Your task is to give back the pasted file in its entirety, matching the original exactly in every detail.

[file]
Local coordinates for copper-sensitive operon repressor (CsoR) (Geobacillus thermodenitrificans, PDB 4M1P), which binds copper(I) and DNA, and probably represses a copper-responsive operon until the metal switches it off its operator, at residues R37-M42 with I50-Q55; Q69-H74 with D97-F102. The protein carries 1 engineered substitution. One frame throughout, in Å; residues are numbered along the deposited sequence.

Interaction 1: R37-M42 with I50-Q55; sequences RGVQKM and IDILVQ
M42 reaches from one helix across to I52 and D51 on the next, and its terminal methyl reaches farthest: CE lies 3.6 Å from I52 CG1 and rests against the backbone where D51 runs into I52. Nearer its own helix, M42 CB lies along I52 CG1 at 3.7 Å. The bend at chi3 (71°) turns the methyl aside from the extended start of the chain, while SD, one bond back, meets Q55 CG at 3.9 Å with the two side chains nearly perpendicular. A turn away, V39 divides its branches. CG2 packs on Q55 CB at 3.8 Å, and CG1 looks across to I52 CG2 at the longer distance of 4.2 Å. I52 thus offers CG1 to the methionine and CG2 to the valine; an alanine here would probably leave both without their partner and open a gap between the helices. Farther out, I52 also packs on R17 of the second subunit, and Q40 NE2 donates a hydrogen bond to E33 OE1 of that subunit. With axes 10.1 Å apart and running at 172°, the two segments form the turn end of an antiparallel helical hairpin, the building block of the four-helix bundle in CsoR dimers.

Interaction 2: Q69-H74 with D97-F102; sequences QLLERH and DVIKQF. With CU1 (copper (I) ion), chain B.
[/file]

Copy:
Local coordinates for copper-sensitive operon repressor (CsoR) (Geobacillus thermodenitrificans, PDB 4M1P), which binds copper(I) and DNA, and probably represses a copper-responsive operon until the metal switches it off its operator, at residues R37-M42 with I50-Q55; Q69-H74 with D97-F102. The protein carries 1 engineered substitution. One frame throughout, in Å; residues are numbered along the deposited sequence.

Interaction 1: R37-M42 with I50-Q55; sequences RGVQKM and IDILVQ
M42 reaches from one helix across to I52 and D51 on the next, and its terminal methyl reaches farthest: CE lies 3.6 Å from I52 CG1 and rests against the backbone where D51 runs into I52. Nearer its own helix, M42 CB lies along I52 CG1 at 3.7 Å. The bend at chi3 (71°) turns the methyl aside from the extended start of the chain, while SD, one bond back, meets Q55 CG at 3.9 Å with the two side chains nearly perpendicular. A turn away, V39 divides its branches. CG2 packs on Q55 CB at 3.8 Å, and CG1 looks across to I52 CG2 at the longer distance of 4.2 Å. I52 thus offers CG1 to the methionine and CG2 to the valine; an alanine here would probably leave both without their partner and open a gap between the helices. Farther out, I52 also packs on R17 of the second subunit, and Q40 NE2 donates a hydrogen bond to E33 OE1 of that subunit. With axes 10.1 Å apart and running at 172°, the two segments form the turn end of an antiparallel helical hairpin, the building block of the four-helix bundle in CsoR dimers.

Interaction 2: Q69-H74 with D97-F102; sequences QLLERH and DVIKQF. With CU1 (copper (I) ion), chain B.